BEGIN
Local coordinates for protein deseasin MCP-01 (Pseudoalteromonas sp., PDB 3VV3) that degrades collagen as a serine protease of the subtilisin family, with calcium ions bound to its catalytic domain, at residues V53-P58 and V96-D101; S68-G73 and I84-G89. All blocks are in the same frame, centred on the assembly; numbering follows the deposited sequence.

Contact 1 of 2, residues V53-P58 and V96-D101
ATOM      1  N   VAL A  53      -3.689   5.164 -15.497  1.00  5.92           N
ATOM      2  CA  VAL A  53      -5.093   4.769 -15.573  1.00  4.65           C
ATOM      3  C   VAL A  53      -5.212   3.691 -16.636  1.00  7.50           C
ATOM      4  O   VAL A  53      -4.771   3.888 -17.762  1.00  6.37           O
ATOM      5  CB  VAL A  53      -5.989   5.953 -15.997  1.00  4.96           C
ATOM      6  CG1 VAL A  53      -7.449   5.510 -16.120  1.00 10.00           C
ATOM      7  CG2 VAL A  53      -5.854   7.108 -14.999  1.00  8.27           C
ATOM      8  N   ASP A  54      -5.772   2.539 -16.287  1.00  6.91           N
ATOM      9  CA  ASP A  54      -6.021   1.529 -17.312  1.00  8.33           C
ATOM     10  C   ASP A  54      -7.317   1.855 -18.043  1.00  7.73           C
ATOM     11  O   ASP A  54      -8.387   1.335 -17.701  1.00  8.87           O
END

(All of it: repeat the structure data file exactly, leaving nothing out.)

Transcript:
Local coordinates for protein deseasin MCP-01 (Pseudoalteromonas sp., PDB 3VV3) that degrades collagen as a serine protease of the subtilisin family, with calcium ions bound to its catalytic domain, at residues V53-P58 and V96-D101; S68-G73 and I84-G89. All blocks are in the same frame, centred on the assembly; numbering follows the deposited sequence.

Contact 1 of 2, residues V53-P58 and V96-D101
ATOM      1  N   VAL A  53      -3.689   5.164 -15.497  1.00  5.92           N
ATOM      2  CA  VAL A  53      -5.093   4.769 -15.573  1.00  4.65           C
ATOM      3  C   VAL A  53      -5.212   3.691 -16.636  1.00  7.50           C
ATOM      4  O   VAL A  53      -4.771   3.888 -17.762  1.00  6.37           O
ATOM      5  CB  VAL A  53      -5.989   5.953 -15.997  1.00  4.96           C
ATOM      6  CG1 VAL A  53      -7.449   5.510 -16.120  1.00 10.00           C
ATOM      7  CG2 VAL A  53      -5.854   7.108 -14.999  1.00  8.27           C
ATOM      8  N   ASP A  54      -5.772   2.539 -16.287  1.00  6.91           N
ATOM      9  CA  ASP A  54      -6.021   1.529 -17.312  1.00  8.33           C
ATOM     10  C   ASP A  54      -7.317   1.855 -18.043  1.00  7.73           C
ATOM     11  O   ASP A  54      -8.387   1.335 -17.701  1.00  8.87           O